Exploring the Indie Revolution: Eric Chun
SacTV.com "Video of the Day" review by
Alex Cosper on August 1, 2012
The independent business revolution that's going on in America isn't just an underground rumor or
a sci-fi fantasy. More and more people are leaving the corporate world to start their own business.
Part of the reason is necessity, another part is future planning, another part is adventure. Combine
these elements and you have an emerging new direction for people tired of the restrictions on creativity
and personal goals that come with the declining corporate world. Make no mistake, big biz is shrinking.
Part of the reason people are sick of
the corporate world is almost on a daily basis we hear about some kind of corporate fraud that disrupts
the middle class, usually involving big banks. The Libor scandal is one of the recent developments in
the news that confirm big banks have manipulated the system by fraudulently playing with interest rates
that affect people all over the world, from student loans to credit cards to mortgages.
A recent survey published by the New York Times on people's perception of big business found that only
one in five Americans trusts big banks, which is a big decline from two decades ago. We've also learned
that the stock market, the heart of big biz, is rigged by out of control computers trading with computers,
which creates artificial volume and fake stock prices. Perhaps the most striking lesson about the stock
market this past year is don't bet on IPOs, especially if it's Facebook, which was hyped as the biggest
IPO of all time by wall street analysts, who over-speculated on the tech company's valuation. Since its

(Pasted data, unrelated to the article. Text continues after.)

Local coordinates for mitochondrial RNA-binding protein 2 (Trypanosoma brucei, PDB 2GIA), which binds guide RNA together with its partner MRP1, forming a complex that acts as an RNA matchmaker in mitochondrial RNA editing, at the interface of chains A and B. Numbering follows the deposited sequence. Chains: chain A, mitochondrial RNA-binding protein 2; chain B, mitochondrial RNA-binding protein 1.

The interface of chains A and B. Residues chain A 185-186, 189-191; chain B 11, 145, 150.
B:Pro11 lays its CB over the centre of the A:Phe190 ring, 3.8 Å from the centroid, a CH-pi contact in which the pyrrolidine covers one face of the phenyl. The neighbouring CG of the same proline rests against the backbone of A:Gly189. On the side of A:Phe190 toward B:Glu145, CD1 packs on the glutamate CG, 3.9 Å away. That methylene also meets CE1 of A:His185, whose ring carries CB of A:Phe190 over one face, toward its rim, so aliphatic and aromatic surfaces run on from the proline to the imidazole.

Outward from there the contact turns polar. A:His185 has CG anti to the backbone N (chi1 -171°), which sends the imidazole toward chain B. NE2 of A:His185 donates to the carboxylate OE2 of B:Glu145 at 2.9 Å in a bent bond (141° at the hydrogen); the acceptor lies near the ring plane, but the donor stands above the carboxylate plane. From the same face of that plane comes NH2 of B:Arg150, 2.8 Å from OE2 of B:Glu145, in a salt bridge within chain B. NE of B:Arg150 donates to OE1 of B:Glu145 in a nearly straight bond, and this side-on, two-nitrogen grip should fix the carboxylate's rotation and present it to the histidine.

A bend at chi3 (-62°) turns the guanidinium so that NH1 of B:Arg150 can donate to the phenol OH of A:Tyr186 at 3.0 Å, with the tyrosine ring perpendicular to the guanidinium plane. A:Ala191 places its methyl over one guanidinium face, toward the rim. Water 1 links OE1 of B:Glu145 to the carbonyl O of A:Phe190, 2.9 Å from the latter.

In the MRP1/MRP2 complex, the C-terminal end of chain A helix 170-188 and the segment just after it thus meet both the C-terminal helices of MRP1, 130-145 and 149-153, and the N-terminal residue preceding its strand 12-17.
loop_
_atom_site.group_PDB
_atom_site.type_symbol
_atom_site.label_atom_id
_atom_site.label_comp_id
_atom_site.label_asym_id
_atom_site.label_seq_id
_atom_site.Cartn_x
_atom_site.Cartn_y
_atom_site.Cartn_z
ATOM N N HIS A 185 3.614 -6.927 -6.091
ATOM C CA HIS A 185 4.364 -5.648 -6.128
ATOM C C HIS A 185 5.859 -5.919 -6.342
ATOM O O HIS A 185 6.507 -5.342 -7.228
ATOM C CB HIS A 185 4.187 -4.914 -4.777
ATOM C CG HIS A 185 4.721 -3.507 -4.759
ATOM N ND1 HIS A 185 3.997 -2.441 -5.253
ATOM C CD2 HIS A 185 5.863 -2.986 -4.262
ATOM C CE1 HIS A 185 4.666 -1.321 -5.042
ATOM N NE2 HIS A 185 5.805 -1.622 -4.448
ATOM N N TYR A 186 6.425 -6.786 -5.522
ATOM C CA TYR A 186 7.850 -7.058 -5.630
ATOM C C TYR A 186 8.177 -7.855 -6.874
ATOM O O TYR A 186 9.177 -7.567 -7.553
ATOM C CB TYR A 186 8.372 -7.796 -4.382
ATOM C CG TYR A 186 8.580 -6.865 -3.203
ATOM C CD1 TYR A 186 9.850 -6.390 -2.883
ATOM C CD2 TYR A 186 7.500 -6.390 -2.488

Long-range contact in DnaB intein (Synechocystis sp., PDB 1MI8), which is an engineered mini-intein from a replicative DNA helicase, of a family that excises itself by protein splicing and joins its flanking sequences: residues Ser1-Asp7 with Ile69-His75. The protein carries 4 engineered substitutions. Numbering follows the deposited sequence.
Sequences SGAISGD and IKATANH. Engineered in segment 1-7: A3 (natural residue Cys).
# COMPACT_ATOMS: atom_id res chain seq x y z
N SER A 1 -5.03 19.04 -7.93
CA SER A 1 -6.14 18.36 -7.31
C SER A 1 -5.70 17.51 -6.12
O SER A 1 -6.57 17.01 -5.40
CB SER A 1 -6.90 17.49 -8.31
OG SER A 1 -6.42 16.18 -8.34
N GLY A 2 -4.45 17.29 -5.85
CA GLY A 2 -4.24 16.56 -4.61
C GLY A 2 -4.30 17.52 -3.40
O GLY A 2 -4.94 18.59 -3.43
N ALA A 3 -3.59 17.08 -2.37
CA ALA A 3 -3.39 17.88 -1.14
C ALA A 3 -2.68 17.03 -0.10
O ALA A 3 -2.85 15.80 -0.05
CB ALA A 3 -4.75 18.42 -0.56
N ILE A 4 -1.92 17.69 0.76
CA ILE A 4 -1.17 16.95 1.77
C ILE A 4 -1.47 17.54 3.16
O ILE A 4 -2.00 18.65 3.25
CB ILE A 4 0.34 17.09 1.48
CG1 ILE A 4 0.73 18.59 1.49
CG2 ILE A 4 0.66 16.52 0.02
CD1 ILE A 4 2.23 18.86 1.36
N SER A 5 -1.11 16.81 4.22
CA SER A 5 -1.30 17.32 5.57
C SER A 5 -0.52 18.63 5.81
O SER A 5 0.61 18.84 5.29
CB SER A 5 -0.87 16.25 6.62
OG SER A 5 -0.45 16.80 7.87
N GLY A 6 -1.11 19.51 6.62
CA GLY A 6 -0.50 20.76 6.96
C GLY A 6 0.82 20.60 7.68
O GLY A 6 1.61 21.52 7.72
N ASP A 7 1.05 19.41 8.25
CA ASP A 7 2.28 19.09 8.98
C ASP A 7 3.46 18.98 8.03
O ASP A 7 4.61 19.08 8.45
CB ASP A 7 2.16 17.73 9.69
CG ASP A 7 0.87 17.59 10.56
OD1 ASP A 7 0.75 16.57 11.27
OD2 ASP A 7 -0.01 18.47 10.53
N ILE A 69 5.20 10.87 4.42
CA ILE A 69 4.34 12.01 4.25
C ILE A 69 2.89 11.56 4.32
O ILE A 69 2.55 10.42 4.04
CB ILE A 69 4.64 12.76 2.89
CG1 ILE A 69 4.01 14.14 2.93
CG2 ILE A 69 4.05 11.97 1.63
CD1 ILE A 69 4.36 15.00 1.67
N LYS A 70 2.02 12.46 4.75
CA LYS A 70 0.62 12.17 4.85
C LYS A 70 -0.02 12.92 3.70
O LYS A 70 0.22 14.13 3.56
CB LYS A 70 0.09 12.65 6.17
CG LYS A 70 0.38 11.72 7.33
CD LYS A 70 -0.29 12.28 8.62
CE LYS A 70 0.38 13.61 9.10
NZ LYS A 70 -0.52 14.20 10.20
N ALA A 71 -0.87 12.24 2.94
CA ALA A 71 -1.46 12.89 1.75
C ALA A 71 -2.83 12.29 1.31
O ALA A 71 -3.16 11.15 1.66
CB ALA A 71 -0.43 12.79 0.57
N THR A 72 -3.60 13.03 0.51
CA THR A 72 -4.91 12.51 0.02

market debut in May, the value of Facebook shares has fallen in half.
Wells Fargo recently agreed to settle a huge discrimination
lawsuit while Bank of America, a melted down institution compared to its giant image five years ago, is busy
trying to settle complaints involving mortgage issues. Goldman Sachs, a midget of its former self, is in the
same boat. Meanwhile, JP Morgan Chase, the nation's largest investment bank, is under investigation for
losing $2 billion in one day in a crazy bet on derivatives that fell apart in May, after the company projected
a rosey image in the press a month earlier. Morgan also now faces an investigation involving one of its
subisidiaries being accused of manipulating California energy prices Enron-style.
Against this corporate shenanigans backdrop is an alternative: the indie revolution. In this Indie Times
video interview Eric Chun gives his definition of what indie means, explaining that it encompasses a spirit
of both individuality and coming together to form a stronger platform for indie participants.
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